Edited by Karen Garst
I am so happy that this book has come on the literary scene – particularly the religious and feminist literary scenes. There are a plethora of books written on the subject of religion, the vast majority of which have been authored by men (which is just another symptom of the patriarchal society we continue to live in).
A collection of essays written by an array of women from different walks of life, these pages tell the deeply personal stories of how religion has impacted the lives of these people, both as individuals and specifically as women. Since the time that men put pen to parchment claiming that Eve was created for Adam and that she was the source of original sin, religion has been used to repress and subjugate women and girls. Actually, since even before that time; most religions that existed before Christianity also viewed and treated females as wicked, as the property of men, as less than men. And because religion is so deeply ingrained in humankind, perceptions, and treatment of women and girls continue to be based on ancient and deeply disturbing beliefs stemming from superstition and a quest for power and control. These stories also tell how rejecting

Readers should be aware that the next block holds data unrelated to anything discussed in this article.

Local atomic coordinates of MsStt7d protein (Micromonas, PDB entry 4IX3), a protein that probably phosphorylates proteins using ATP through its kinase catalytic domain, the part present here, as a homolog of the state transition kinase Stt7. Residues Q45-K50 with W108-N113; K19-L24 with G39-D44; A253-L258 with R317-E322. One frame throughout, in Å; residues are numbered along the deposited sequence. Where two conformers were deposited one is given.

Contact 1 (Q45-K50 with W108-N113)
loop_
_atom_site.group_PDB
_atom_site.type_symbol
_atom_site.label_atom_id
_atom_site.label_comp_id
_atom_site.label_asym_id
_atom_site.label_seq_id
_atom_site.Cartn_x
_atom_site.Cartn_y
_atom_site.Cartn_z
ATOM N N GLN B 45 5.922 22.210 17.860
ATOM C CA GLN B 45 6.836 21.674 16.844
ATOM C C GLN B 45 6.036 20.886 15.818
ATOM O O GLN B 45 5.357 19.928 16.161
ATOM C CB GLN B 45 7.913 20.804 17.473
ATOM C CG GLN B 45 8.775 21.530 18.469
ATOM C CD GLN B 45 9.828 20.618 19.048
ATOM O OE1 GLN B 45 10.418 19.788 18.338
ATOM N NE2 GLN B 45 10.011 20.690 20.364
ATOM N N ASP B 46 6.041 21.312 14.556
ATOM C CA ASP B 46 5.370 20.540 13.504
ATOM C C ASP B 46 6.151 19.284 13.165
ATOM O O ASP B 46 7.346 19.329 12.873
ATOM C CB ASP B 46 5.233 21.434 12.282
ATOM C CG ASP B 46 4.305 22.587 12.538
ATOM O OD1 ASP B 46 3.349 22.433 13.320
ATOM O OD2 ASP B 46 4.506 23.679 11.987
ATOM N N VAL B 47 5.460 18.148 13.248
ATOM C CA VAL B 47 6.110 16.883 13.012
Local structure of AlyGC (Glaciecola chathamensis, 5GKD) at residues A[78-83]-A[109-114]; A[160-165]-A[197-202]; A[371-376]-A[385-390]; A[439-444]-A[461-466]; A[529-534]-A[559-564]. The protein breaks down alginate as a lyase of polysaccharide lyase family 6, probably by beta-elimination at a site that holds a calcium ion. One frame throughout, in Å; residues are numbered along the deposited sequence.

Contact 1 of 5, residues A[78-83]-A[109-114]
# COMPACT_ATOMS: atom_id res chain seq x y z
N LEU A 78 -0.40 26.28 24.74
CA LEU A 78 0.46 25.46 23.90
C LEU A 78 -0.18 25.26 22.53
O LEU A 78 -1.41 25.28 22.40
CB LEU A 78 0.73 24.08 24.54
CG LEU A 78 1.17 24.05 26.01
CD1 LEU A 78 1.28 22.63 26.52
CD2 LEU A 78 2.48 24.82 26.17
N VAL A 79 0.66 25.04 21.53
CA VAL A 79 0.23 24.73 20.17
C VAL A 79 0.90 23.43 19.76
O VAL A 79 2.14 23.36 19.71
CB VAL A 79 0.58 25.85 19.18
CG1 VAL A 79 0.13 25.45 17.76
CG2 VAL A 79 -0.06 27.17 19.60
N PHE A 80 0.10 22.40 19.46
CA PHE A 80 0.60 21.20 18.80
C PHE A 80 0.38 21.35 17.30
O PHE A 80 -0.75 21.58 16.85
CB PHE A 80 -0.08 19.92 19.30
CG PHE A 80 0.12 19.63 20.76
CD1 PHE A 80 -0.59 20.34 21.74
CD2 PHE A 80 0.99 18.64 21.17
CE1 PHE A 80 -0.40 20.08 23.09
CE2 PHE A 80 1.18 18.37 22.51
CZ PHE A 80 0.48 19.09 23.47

These stories also tell how rejecting religion and superstitious beliefs has impacted the lives of these women: in some ways painful, but ultimately liberating.
I related to every story in this book in some way, and a few moved me more than others. This isn’t a book meant to persuade anyone; rather, it offers empathy to those of us who have walked the path of rejecting religion and supernatural belief, and a sense of perspective to anyone who cares how relgion – both practicing and rejecting – impacts women, and why so many people (women in particular) end up denouncing religious belief. That said, there are definitely some very well-articulated essays based on obvious exhaustive study contained in this book that should give any believer pause.
I am grateful that there are more and more female atheist voices telling their stories and sharing their views. I highly recommend this book to non-believers and believers alike.